Stan Kasten talks to UCLA's Sanjay Sood about the business of baseball and the L.A. Dodgers.
At a Feb. 10 conference where more than 400 UCLA Anderson M.B.A. students, faculty and alumni gathered to hear from industry giants in media, entertainment, sports and technology, Stan Kasten, president and CEO of the Los Angeles Dodgers, delivered some good news about the franchise, with opening day just a little more than a month away.
“The baseball business has never been stronger,” said Kasten. “We bought the team for $2 billion five years ago, and everyone perceived it was too much. But we spent so much because it was worth so much more.”
Kasten’s proclamation came during his keynote conversation with UCLA Anderson professor Sanjay Sood, faculty director of the UCLA Anderson Center for Management of Enterprise in Media, Entertainment and Sports, at Anderson’s 2017 Pulse Entertainment, Sports and Technology Conference held in Korn Convocation Hall. Kasten was joined at the conference by other speakers, including Les Moonves, chairman of the board, president and CEO of CBS Corporation, and Steve Bartells, CEO of Def Jam Recordings and a 1992 alumnus of Anderson’s Executive Education program.
The discussion between Kasten and Sood covered a range of topics, from baseball’s business practices and innovations to the Dodgers’ prospects for the upcoming season. The former largely revolves around the quality and quantity of content the sport has to offer.
“We have more live attendees than other major sports put together,” Kasten said. “That made our digital business better because we have so much more content.”
He noted that the Major League Baseball’s “At Bat” app allows fans to access games, news and highlights via their smart phones and tablets wherever in the world they find themselves.
Kasten also talked about baseball’s decision to unify its content. “We made the decision in 2000 to merge all the digital intellectual property. Everything was tightly controlled to the benefit of everyone.” That effort, known as Major League Baseball Advanced Metric, led to the spinoff media company BAMTech. Disney invested $1 billion in BAMTech last summer; the media giant now owns 33 percent of BAMTech with an option to become a majority stakeholder.
When Sood asked about recent reports that the Dodgers sought additions to their ownership group, Kasten said the reports were “overblown.”
“People have been coming to us,” Kasten said. “We decided to see what strategic contributions could be made. We have an interest in new business and international business. We went public because stuff leaks out and gets misinterpreted. I don’t know if we will add anyone, but if we can add strategic partners, we’re always looking into it.”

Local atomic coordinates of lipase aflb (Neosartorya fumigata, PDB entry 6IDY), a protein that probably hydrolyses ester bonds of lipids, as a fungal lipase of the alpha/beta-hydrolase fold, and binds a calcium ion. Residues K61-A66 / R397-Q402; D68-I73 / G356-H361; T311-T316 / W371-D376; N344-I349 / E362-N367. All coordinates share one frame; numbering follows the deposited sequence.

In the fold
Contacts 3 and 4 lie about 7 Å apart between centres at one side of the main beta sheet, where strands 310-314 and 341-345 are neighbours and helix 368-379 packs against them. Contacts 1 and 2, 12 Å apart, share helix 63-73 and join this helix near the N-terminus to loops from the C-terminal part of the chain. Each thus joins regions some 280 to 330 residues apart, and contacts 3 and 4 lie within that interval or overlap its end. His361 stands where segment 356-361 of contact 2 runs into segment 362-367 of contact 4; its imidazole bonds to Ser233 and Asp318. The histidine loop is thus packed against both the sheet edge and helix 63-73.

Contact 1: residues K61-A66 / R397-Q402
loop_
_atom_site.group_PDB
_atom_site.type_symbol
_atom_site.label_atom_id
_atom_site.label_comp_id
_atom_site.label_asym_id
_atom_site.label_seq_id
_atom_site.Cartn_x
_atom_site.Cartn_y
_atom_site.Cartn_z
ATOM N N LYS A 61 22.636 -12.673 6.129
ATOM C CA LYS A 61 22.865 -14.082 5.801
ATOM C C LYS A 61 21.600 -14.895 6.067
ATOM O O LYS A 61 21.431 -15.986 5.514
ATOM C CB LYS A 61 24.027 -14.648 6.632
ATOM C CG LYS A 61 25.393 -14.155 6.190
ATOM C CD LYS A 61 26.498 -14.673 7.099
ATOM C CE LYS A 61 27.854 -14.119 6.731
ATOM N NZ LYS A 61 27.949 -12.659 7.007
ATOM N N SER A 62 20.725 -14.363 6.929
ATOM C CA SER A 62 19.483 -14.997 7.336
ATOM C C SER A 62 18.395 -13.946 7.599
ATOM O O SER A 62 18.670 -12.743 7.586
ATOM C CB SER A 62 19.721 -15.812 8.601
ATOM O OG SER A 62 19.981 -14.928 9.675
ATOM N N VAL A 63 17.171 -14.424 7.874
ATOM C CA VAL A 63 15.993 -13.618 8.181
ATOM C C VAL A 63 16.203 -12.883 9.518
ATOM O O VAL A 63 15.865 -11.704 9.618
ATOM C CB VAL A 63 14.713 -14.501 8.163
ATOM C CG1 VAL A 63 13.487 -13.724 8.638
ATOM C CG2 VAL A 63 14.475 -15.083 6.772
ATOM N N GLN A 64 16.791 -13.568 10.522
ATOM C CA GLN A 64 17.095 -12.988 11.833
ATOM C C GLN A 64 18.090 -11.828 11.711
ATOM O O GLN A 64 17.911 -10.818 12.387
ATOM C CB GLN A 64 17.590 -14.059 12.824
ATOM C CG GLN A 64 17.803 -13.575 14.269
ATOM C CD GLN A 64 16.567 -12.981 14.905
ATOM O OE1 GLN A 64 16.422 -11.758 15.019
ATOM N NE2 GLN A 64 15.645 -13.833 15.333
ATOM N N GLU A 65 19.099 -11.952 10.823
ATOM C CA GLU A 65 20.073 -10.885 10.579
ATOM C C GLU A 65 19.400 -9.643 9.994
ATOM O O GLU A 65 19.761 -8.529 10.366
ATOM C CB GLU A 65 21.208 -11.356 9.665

The current Dodgers ownership includes a group from Guggenheim Partners led by Guggenheim CEO Mark Walter, Lakers President of Basketball Operations/business leader Magic Johnson and Mandalay Entertainment CEO Peter Guber. Guber, who teaches classes in leadership at UCLA Anderson, is also a co-owner of the Golden State Warriors, who are building a virtual reality-equipped arena in San Francisco. Kasten said that Guber is heading up the Dodgers’ VR efforts.
On the television front, Kasten is hopeful that the team will soon resolve issues surrounding their current TV deal.
The deal is very profitable for the franchise, but games are seen in only about half the L.A. market, owing to a distribution dispute with DIRECTV and other providers. The U.S. Justice Department, Kasten said, filed a lawsuit against DIRECTV as a result, and that case is now in federal court.
For fans heading out to Dodger Stadium in April, Kasten said the team will continue to use variable pricing — the practice of pricing each game differently based on a variety of factors, including who the opponent is — as a way to close the delta between the primary and secondary ticket markets.
On the field, the Dodgers continue their pursuit of their first World Series championship since 1988. Kasten spoke of the organization’s commitment to building a winning team by developing a strong pipeline of young talent through their farm system.
That commitment, he said, is starting to pay off; he noted that the first player the current ownership drafted was shortstop Cory Seager, who was recognized as the league’s Rookie of the Year in 2016. The team continues to seek maximum efficiency of their roster through their analytics department (Kasten joked that analysts were his only employees whose job descriptions he could not describe). They also plan to beef up their international presence with the reopening of their baseball academy in the Dominican Republic.
“The prognosticators predict we’ll be the best team,” Kasten said. “Who knows? We should be very good. We should be in the playoffs. I expect to get to October.”
This story is posted in the UCLA Anderson blog.